Introduction To XSL
XSL is a powerful way to transform XML documents into other formats.
This article explains what XSL is and how to use it for common tasks. More emphasis is on
transforming XML documents into XHTML documents
What is XSL?
- XSL stands for eXtensible Style sheet Language
- XSL is used to transform XML documents into another formats.
- For example, XSL can be used to convert one XML document
into another XHTML document or even to another XML document
- XSL style sheets are also XML documents and are stored
generally with extension .xsl
- The general principle behind XSL transformation is - search
for a pattern in XML document and apply specified template to it
- Many times when we say - XSL we are actually referring one
of the following things :
- XSLT which is nothing but eXtensible
Style sheet Language Transformations. These specifications deal with transforming XML to
- XPath which is a standard for describing
path or address of various XML elements like elements, attributes
How XSL works?
- The work of transforming XML to other format is done by a piece of software called XSL
- Note that XSL processor is not the same as XML parser.
- IE 5+ comes with in-built XSL processor. So, you can test your work with IE 5+
- XSL parser generates one tree from the XML document under consideration. This tree is
called as Source Tree
- It also generates second tree from the XSL style sheet file which you will write.
- It then applies the rules from the XSL style sheet to the source tree and generates
third tree called result tree
What are Patterns?
- Patterns are nothing but the way various elements from the XML document are arranged.
- For example pattern "books/book" means a book element who is child of books
- Your pattern can contain elements, attributes and some filtering criteria as well like
book elements with subject as programming
- Patterns are expressed using a specification called XPath
What are templates?
- Templates are like a mould which gets applied to XML elements matching certain criteria.
- Thus you can create a template which will be applied to book elements and display them
in a HTML table
Let's start !
Now that we know the general idea behind XSL, let us try to implement our knowledge.
For working with the examples you will need a XML document called catalog.xml. The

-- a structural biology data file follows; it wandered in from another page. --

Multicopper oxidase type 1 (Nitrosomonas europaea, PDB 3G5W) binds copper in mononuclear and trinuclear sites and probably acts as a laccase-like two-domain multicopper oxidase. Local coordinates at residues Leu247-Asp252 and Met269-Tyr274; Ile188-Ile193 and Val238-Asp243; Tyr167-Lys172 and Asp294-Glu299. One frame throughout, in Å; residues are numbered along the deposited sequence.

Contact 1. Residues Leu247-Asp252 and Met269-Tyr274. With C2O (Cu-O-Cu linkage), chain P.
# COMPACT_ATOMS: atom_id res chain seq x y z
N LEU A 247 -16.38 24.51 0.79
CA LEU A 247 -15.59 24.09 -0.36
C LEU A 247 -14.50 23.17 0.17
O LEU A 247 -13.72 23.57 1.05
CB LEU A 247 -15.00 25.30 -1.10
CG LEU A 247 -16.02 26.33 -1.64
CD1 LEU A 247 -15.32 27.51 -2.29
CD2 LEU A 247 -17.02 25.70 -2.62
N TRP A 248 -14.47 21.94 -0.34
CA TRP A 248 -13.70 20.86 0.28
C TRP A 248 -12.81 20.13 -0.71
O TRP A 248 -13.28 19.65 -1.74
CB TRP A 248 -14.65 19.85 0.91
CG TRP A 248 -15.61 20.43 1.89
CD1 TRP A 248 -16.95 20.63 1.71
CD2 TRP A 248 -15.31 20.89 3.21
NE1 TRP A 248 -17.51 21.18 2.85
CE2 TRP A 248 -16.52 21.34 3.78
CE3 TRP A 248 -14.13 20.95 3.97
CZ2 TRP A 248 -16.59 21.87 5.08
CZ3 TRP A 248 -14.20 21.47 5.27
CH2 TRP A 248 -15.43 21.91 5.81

document is given below :
<?xml-stylesheet href="catalog.xsl" type="text/xsl"?>
We will use this as Source document and see how it can be transformed into XHTML
Your First XSL style sheet
Our first example shows details of books from catalog.xml as plain HTML table
<xsl:apply-templates select="book" />
Enter above text into your text editor and save the file as catalog.xsl. Before going
further just look at the top of our XML document (catalog.xml) and note how our stylesheet
( catalog.xsl) is linked using processing instruction - <?xml-stylesheet
Dissecting Our XSL style sheet
- <?xml version='1.0'?>
Our XSL file starts with already familiar processing instruction. This
indicates that XSL style sheet in also XML document
- <xsl:stylesheet xmlns:xsl="http://www.w3.org/TR/WD-xsl">
This line starts the root element of the stylesheet. The namespace used is
http://www.w3.org/TR/WD-xsl. Note that in earlier versions of IE this namespace was
http://www.w3.org/1999/XSL/Transform . So, check with your browser which one works !
- <xsl:template match="/">
This line shows the usage of template element of XSL namespace. In plain english
this line means - "apply following instructions to element matching given
criteria". In our case the criteria is "/" meaning the template will be
applied to root element of the XML document. Note that it is not same as
- Next few lines are HTML opening tags for creating table
- <xsl:for-each select="catalog">
Our aim is to display details of all books available in the catalog.xml
file. In plain English this line means - "select all the catalog nodes which are
under the root element and perform following operations on them"
- <xsl:apply-templates select="book" />
In side the "for-each" we are applying a template which actually
displays the book details. This line would mean - "apply a template designed for the
- <xsl:template match="book">
Finally comes the book template. All the displaying of book details happen inside
this template. This template is same as one we saw previously but the only difference is
instead of root node we are matching it against book node. This template will be applied
to all the book nodes from the XML document.
- <xsl:value-of select="author"/>
Inside the book template we output the values of the author and subject elements
using "value-of" XSL element. This simply means - "output the value of
author node". What if my node has child nodes? In such case values of those will also
be displayed. Similarly we output the value of subject node.
Our previous example is rather incomplete. We have not displayed the ISBN of each book.
For doing that we need to access the isbn attribute of book element. Following style sheet
adds this functionality:
........please refer previous example...........
Note the line marked with bold. We access isbn attribute by specifying @isbn as the